Should bonuses paid to CEOs and CFOs be linked to qualitative performance criteria such as displaying strong leadership, mentoring other executives, and having a strategic vision?
The answer is no, according to a recent study I conducted with my colleague Nancy Feng at Suffolk University. Our analysis of data for S&P 500 companies reveals that employee productivity, asset productivity, capital expenditures, and future stock returns are lower when the CEO’s bonus payment depends in part on qualitative criteria.
While our sample includes CEOs, we expect linkages in the case of CFOs, who report lower satisfaction with their compensation contracts when their bonuses are awarded subjectively.
To be clear, we do not argue that skills like leadership, mentoring, and strategic thinking are unimportant. Rather, we maintain that basing the CEO’s cash incentive payment on subjective, unstructured goals is not an effective strategy to enhance firm performance.
In 2017, compensation committees awarded large bonuses to the CEOs of numerous large U.S. corporations. Among high-profile companies that paid bonuses exceeding $10 million were CBS, Mondelez International, Morgan Stanley PepsiCo, and Walt Disney.
Despite the importance of performance payments in executive compensation, there is limited guidance on best practices for performance criteria selection in compensation contracts. While a majority of companies rely solely on quantitative performance metrics (e.g., operating income, earnings per share, stock returns, customer satisfaction) in determining CEOs bonuses, one in four S&P 500 companies uses a mix of quantitative and qualitative criteria.
Extant research on agency theory suggests that the optimal bonus compensation contract should include a subjective performance assessment. That’s because quantitative performance metrics can be influenced by managerial discretion and uncontrollable external factors.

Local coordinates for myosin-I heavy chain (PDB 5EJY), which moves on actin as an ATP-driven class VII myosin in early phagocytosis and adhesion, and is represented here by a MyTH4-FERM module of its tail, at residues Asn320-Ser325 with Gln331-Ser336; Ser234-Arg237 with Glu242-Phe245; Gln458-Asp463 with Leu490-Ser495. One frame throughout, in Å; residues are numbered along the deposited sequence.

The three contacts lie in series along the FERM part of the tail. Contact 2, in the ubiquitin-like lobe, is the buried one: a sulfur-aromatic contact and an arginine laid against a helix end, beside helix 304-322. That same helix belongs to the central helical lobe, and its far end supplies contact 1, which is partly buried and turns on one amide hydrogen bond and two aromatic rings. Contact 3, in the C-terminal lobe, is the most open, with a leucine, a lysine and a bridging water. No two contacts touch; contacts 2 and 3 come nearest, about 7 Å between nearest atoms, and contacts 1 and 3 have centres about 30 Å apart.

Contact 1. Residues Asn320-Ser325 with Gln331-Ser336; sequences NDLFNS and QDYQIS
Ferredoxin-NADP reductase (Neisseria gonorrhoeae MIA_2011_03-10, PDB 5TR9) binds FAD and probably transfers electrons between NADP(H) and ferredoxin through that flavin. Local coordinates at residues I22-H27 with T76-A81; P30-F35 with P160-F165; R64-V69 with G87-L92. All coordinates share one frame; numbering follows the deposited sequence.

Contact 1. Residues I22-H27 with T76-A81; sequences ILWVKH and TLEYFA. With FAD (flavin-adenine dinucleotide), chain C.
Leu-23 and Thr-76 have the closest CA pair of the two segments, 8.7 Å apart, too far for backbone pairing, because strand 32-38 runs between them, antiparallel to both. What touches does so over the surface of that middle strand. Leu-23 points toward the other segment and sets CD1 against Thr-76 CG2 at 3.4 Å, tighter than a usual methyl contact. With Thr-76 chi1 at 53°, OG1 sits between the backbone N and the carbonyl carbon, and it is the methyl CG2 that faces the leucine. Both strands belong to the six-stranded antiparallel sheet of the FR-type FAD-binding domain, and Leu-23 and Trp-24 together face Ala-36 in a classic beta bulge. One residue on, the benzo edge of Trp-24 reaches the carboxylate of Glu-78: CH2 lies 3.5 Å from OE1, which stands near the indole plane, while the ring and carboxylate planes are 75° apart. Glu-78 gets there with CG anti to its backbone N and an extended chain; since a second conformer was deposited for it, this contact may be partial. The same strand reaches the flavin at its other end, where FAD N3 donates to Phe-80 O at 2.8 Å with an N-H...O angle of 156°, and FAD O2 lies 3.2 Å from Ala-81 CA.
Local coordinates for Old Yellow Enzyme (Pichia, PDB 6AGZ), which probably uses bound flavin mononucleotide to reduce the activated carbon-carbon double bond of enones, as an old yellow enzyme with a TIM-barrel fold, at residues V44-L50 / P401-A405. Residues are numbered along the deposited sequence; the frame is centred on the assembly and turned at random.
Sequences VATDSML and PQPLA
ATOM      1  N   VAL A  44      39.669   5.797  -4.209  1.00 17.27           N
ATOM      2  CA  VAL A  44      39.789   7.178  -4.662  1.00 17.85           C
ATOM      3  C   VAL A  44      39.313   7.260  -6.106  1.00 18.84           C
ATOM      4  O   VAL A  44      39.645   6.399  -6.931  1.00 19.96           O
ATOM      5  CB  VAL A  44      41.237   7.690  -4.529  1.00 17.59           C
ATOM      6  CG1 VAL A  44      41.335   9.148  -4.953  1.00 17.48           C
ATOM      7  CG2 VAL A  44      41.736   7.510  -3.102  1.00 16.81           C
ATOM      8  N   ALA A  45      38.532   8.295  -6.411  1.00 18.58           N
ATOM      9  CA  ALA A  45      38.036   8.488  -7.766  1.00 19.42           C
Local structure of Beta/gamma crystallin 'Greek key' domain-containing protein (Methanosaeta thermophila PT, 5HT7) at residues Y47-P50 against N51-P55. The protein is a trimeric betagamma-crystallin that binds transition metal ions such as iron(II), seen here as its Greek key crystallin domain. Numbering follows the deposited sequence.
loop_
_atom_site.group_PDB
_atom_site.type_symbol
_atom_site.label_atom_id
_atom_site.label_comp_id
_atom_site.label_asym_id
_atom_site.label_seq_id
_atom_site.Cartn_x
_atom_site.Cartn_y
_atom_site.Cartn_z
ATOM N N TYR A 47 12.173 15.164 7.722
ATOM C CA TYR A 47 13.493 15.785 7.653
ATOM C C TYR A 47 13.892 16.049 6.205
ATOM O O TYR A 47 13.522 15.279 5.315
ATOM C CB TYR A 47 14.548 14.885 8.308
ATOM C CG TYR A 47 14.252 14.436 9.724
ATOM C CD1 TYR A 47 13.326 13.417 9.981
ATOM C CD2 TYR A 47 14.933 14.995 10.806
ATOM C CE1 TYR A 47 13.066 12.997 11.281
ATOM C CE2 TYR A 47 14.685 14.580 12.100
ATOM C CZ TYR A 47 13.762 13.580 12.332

In line with this observation, Robyn Dawes — a well-cited mathematical psychologist — had long argued that qualitative assessments in decision-making were irrelevant because one could make a reasonable judgment based on only quantitative criteria. His thesis has been proven to work in different settings, such as graduate school admissions and financial analysis.
In the context of CEO bonus contracts and performance evaluation, we identified three significant shortcomings of qualitative assessments.
First, qualitative performance criteria are ill-defined, providing the CEO with limited guidance regarding what exactly needs to be achieved going forward. For instance, the 2017 annual bonus of David Zaslav, CEO of Discovery, was based 50 % on the accomplishment of six qualitative goals.
Those included “further develop and integrate [the company’s] overall digital and ‘over the top’ strategy” and “develop robust succession plans for key operational roles, while continuing to attract, retain, mentor, and reward exceptional talent.”
Although those qualitative goals relate to important aspects of business (e.g., developing human capital), they involve a great deal of ambiguity.
Recent experimental evidence shows that managers perceive quantitative performance measures to be more scientific than qualitative measures.
Relatedly, a compensation consultant wrote about a board-level conversation she had on the need for clarity in executive rewards. On the one hand, a chief executive expressed a preference for a more structured and clearly communicated compensation package. On the other hand, the board chair said it was an executive’s role to manage ambiguity.
Our view is that CEOs are typically trained to manage ambiguity pertaining to operational decisions, not their compensation packages. Setting structured goals for the CEO or CFO is key to a company’s success.
Second, qualitative criteria and related performance targets are likely to be selected arbitrarily. No systematic supporting evidence can be collected and presented by compensation consultants and committees because of the idiosyncratic nature of the criteria under examination.
In contrast, relevant data can be collected and tested regarding various quantitative criteria used in CEO bonus contracts.